What the Twitter takeover means for brands

November 8th, 2022 | Comperemedia News

With news of leading auto, retail, beer, and non-profit brands pausing or outright forgoing their Twitter marketing strategies, it’s worth considering what long-term implications are in store for marketers. Comperemedia Omni, with its daily updates on marketing shifts and media spend, provides quick insights into how brands are currently reacting within Financial Services and Insurance.

What we’re seeing

Across Financial Services as an industry, there’s been a 66% Y/Y increase in paid Twitter spend in October, plus a 24% YTD Y/Y increase in paid Twitter spend. Insurance, however, is a different story, with an overall 84% Y/Y decrease in paid Twitter spend in October, paired with an 11% YTD Y/Y decrease in paid Twitter spend. Yet, reports are also saying that overall user growth is at an all-time high, as people are curious to see just how this takeover will turn out. So what’s actually going on?

Why timing is everything

When it comes to Financial Service brands, the current marketing efforts are likely due to pre-planned campaigns that happen to coincide with the recent change in leadership. However, we could see a unique window of opportunity emerge. If the bigger FSI brands were to exit Twitter, it would level the playing field. This could lead to less expensive CPMs, given potentially less demand. Meaning starter and fighter brands alike have a chance to be better heard if they’re willing to stay active in the channel. 

When it comes to Insurance, the Twitter fallout coincides with other marketing trends occurring in the space. Right now, a lot of insurance companies are pulling back on growth, and hence, advertising as they try to deal with rising claims costs. Exiting Twitter (a space where they aren’t traditionally active) could be the best and easiest route considering the Elon Musk controversy. Additionally, with advertising being super competitive among the top 10 insurers, small carriers rely on either agency forces or local advertising. If a smaller player were to invest in social media advertising, they’d likely start with brand awareness channels, like Facebook and Instagram, with the limited advertising budgets they already have.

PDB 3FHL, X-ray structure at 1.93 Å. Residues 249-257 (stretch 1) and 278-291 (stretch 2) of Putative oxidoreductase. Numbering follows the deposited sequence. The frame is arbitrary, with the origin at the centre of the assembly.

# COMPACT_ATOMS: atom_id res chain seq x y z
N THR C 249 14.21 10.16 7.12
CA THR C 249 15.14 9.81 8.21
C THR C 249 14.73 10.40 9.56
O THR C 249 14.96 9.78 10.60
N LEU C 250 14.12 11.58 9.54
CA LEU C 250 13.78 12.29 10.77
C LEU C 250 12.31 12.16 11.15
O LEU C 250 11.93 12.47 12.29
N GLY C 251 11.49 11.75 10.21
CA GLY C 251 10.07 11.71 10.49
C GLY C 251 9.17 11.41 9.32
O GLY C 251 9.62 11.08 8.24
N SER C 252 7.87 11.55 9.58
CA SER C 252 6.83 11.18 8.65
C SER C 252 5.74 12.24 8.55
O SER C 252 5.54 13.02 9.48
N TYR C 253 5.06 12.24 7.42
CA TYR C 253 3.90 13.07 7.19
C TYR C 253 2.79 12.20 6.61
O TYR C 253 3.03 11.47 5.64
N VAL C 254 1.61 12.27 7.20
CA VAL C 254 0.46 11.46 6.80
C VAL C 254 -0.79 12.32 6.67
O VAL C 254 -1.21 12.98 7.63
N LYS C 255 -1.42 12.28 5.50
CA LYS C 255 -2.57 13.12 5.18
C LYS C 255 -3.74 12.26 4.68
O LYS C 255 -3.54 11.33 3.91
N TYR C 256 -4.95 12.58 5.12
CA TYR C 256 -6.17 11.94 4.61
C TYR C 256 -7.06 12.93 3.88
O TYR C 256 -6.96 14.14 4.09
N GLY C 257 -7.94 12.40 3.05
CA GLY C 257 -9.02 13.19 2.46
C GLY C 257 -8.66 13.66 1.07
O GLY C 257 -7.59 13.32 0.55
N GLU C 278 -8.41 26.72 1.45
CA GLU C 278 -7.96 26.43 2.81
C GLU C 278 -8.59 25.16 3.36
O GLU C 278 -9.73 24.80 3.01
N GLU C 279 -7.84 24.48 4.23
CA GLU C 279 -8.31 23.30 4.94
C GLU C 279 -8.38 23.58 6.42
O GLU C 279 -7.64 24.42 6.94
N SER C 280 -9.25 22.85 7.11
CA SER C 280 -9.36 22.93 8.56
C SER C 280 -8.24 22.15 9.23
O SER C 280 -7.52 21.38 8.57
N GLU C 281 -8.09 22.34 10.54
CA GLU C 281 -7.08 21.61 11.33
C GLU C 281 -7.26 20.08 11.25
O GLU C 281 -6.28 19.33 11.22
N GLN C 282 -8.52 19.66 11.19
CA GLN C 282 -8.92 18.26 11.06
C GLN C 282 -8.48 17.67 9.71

Even so, the true test for brands willing to hold out is yet to come as consumers enter a talkative season. Midterm elections have just concluded and the holidays are about to begin. Meaning: Twitter is still going to be popular among consumers, leaving the challenge in the hands of brands.

What’s next

Though the takeover of Twitter has been loud and front and center, it is still recent. Many brands are still weighing options and deciding how to move forward. It’s also possible we won’t see the true impact on marketing spend until December, an especially tricky time as marketers look to best optimize their upcoming holiday campaigns. As more brands join the cry to leave Twitter, larger and clearer marketing shifts will emerge, making Comperemedia Omni the leading tool for the most up-to-date insights and implications.

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Lierin Ehmke is the Director of Comperemedia Insights driving syndicated Comperemedia strategy.
Kendall Gadie is a Research Manager for Comperemedia specializing in Insurance.
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Biota Li Macdonald is the Director of Marketing Strategy for Comperemedia, specializing in financial services and insurance trends, particularly in the areas of health insurance, fintech, cryptocurrency, and global marketing implications.